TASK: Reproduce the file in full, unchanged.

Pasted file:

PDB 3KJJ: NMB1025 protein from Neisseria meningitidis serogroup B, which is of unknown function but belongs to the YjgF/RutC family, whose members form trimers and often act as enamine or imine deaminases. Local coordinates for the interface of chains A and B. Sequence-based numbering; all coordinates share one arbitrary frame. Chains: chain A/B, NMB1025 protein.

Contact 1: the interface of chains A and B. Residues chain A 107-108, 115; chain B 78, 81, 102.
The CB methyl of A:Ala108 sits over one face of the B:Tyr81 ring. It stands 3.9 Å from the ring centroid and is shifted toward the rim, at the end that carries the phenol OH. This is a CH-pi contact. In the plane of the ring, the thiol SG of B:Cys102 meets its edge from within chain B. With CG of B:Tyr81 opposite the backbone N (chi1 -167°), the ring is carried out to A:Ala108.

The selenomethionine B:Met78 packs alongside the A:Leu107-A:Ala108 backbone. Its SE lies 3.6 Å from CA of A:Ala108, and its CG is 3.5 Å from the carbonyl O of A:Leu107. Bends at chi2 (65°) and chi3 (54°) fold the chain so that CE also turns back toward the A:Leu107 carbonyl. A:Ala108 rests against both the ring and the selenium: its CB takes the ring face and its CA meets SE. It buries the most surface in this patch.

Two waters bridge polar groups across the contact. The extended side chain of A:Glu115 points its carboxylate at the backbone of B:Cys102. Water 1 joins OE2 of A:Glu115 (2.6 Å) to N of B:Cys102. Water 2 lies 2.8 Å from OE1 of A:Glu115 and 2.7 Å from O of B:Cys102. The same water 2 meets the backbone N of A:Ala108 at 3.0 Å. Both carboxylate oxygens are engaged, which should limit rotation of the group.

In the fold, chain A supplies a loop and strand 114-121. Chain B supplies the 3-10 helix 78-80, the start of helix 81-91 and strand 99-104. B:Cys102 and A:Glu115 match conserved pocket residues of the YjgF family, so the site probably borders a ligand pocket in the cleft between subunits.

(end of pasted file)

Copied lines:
PDB 3KJJ: NMB1025 protein from Neisseria meningitidis serogroup B, which is of unknown function but belongs to the YjgF/RutC family, whose members form trimers and often act as enamine or imine deaminases. Local coordinates for the interface of chains A and B. Sequence-based numbering; all coordinates share one arbitrary frame. Chains: chain A/B, NMB1025 protein.

Contact 1: the interface of chains A and B. Residues chain A 107-108, 115; chain B 78, 81, 102.
The CB methyl of A:Ala108 sits over one face of the B:Tyr81 ring. It stands 3.9 Å from the ring centroid and is shifted toward the rim, at the end that carries the phenol OH. This is a CH-pi contact. In the plane of the ring, the thiol SG of B:Cys102 meets its edge from within chain B. With CG of B:Tyr81 opposite the backbone N (chi1 -167°), the ring is carried out to A:Ala108.

The selenomethionine B:Met78 packs alongside the A:Leu107-A:Ala108 backbone. Its SE lies 3.6 Å from CA of A:Ala108, and its CG is 3.5 Å from the carbonyl O of A:Leu107. Bends at chi2 (65°) and chi3 (54°) fold the chain so that CE also turns back toward the A:Leu107 carbonyl. A:Ala108 rests against both the ring and the selenium: its CB takes the ring face and its CA meets SE. It buries the most surface in this patch.

Two waters bridge polar groups across the contact. The extended side chain of A:Glu115 points its carboxylate at the backbone of B:Cys102. Water 1 joins OE2 of A:Glu115 (2.6 Å) to N of B:Cys102. Water 2 lies 2.8 Å from OE1 of A:Glu115 and 2.7 Å from O of B:Cys102. The same water 2 meets the backbone N of A:Ala108 at 3.0 Å. Both carboxylate oxygens are engaged, which should limit rotation of the group.

In the fold, chain A supplies a loop and strand 114-121. Chain B supplies the 3-10 helix 78-80, the start of helix 81-91 and strand 99-104. B:Cys102 and A:Glu115 match conserved pocket residues of the YjgF family, so the site probably borders a ligand pocket in the cleft between subunits.